In the ever-evolving world of theater and film, new and talented artists are constantly emerging, bringing their captivating stories to life on stage and screen. These actors entertain and inspire audiences to reflect on themselves and the world. We are dedicated to spotlighting the industry’s most influential and inspiring artists at New York Art Life. Today, we have the privilege of speaking with Ring Yuqi Yang, a multi-talented performer, and classically-trained actor based in New York City and Washington D.C.
NY Art Life: Hello, Ring! It’s an honor to have you here today. Your versatility in the arts is truly remarkable. From acting to stage combat to theater education, your range of skills continues to impress us. And to top it off, your artistic pursuits extend further into visual art, photography, performance art, design, and writing. It’s safe to say that you are a true multidisciplinary master of the arts. Tell us, is here anything you can’t do?
Ring Yuqi Yang: Thank you for having me and for your kind words! It is truly a pleasure to speak with you today! I like to experiment with different mediums as it’s the only way to express myself. Growing up and experiencing different cities, cultures, and artistic practices have allowed me to blend various elements of these experiences into my work. And doing so, I hope to encapsulate my experiences and perspectives in a more thorough and interesting way. Acting has a special place in my heart, as it allows me to be the canvas for creation, the painter, and the tools. When performing, I can use my whole being to bring the stories and experiences to life. It’s such a powerful and transformative art form.
NY Art Life: That’s a lovely perspective, Ring. We know you are also transitioning into some ‘behind the scene’ work as you will be an assistant director in a feature film called The Weeds, directed by Frank (Feng) Gao, whom you have also worked with before. The film gained a lot of attention when announced. We understand that you are a valuable asset to the production and that the story is both exquisite and of great importance to the Asian and Chinese American communities. Can you share with us more about this film?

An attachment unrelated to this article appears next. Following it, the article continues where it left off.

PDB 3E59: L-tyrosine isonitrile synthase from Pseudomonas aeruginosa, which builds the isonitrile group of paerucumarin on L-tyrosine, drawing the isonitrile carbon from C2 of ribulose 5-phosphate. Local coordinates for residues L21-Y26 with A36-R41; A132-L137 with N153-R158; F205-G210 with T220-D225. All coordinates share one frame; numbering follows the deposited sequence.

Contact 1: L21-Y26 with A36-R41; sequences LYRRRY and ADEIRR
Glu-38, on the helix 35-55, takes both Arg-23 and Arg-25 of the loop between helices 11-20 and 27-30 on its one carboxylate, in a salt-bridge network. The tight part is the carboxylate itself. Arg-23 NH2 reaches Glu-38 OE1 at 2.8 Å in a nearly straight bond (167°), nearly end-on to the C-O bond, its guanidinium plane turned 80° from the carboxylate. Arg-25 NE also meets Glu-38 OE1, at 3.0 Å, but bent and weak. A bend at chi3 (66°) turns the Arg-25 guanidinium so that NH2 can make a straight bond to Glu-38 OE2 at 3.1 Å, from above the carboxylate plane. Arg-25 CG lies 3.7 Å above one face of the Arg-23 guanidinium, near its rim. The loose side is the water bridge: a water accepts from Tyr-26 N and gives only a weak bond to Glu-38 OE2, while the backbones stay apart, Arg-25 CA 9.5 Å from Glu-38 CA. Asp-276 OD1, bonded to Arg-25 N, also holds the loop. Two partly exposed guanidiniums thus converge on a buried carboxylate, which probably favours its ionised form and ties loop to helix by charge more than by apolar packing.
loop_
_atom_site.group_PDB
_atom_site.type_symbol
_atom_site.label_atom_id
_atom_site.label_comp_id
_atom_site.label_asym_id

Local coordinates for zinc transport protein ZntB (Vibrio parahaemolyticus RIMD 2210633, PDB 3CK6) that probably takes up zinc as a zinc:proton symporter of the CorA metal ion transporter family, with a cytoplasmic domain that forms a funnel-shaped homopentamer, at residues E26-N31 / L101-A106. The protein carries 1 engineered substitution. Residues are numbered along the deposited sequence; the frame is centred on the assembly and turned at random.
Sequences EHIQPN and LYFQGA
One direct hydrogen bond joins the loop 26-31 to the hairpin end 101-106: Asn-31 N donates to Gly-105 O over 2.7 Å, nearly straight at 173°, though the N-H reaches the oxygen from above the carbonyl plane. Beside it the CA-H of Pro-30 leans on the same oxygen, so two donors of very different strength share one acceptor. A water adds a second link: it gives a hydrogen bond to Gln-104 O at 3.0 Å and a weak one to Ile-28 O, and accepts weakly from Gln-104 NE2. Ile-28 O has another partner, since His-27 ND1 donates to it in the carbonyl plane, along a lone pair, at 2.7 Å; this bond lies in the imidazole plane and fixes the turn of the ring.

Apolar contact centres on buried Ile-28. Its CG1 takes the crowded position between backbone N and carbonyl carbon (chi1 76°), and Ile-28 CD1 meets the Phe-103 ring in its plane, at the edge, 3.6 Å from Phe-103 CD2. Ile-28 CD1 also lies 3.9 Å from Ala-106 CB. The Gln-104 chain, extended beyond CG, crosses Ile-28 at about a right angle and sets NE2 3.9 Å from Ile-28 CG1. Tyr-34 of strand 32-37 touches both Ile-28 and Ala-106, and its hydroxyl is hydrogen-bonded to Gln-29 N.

Ring Yuqi Yang: Surely! The Weeds is a pivotal work I am honored to be a part of. I think it will make a meaningful impact in continuing breaking stereotypes and combat the lingering effects of discrimination and prejudice against Asian Americans. Our stories need to be seen and heard, especially with the ongoing microaggressions and Anti-Asian hate crimes many Asian Americans face. The Weeds is based on a true story in Philadelphia. It’s about the discrimination many Chinese restaurant owners faced due to the ‘curfew law’ and their subsequent lawsuit against the city of Philadelphia. Stories like this focus on the histories of anti-Chinese and anti-Asian discrimination, providing a crucial lesson about how easily hate can be perpetuated, even at a community level, and how we can prevent these injustices from happening again in the future.
NY Art Life: That is very important, and thank you for sharing. You have brought a lot of freshness and creativity to the screen and the stage, and collaborating with such amazing creators would prove your craft and work ethic. As a multidisciplinary artist, what have been some of your experiences in collaborative processes across different art practices?